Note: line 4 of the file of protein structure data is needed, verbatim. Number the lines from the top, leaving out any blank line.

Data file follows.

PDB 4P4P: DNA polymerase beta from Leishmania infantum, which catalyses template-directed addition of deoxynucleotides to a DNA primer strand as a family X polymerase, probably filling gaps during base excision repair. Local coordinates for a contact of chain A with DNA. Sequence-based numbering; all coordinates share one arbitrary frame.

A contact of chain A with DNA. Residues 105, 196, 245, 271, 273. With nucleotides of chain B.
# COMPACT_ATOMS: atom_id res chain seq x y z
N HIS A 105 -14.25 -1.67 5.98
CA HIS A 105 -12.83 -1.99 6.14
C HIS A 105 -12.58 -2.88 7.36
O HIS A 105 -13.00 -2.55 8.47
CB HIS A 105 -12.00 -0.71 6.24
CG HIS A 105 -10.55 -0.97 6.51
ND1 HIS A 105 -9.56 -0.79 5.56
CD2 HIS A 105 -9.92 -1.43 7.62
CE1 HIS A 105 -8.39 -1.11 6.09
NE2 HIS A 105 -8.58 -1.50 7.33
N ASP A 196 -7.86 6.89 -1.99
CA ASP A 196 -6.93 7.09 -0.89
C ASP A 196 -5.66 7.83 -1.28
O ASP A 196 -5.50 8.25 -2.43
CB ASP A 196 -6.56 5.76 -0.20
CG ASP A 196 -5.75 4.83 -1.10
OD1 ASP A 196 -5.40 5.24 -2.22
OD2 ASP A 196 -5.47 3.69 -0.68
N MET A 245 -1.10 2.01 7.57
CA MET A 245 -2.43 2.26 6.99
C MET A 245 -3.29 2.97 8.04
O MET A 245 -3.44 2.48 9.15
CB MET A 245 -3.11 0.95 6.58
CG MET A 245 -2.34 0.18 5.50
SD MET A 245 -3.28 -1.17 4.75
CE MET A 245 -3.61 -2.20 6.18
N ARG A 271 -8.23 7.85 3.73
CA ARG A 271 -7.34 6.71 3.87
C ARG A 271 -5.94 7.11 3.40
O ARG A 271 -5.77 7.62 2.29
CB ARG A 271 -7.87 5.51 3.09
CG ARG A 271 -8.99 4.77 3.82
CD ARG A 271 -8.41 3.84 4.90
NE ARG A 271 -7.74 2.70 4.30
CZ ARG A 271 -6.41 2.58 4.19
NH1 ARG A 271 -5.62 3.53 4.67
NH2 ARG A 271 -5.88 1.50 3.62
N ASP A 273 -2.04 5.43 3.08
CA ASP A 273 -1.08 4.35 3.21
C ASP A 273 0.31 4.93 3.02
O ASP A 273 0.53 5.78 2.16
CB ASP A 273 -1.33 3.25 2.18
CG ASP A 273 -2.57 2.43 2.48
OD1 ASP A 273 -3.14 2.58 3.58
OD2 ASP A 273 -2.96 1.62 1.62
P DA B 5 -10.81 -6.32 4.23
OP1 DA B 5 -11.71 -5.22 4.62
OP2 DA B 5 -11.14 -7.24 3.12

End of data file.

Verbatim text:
N HIS A 105 -14.25 -1.67 5.98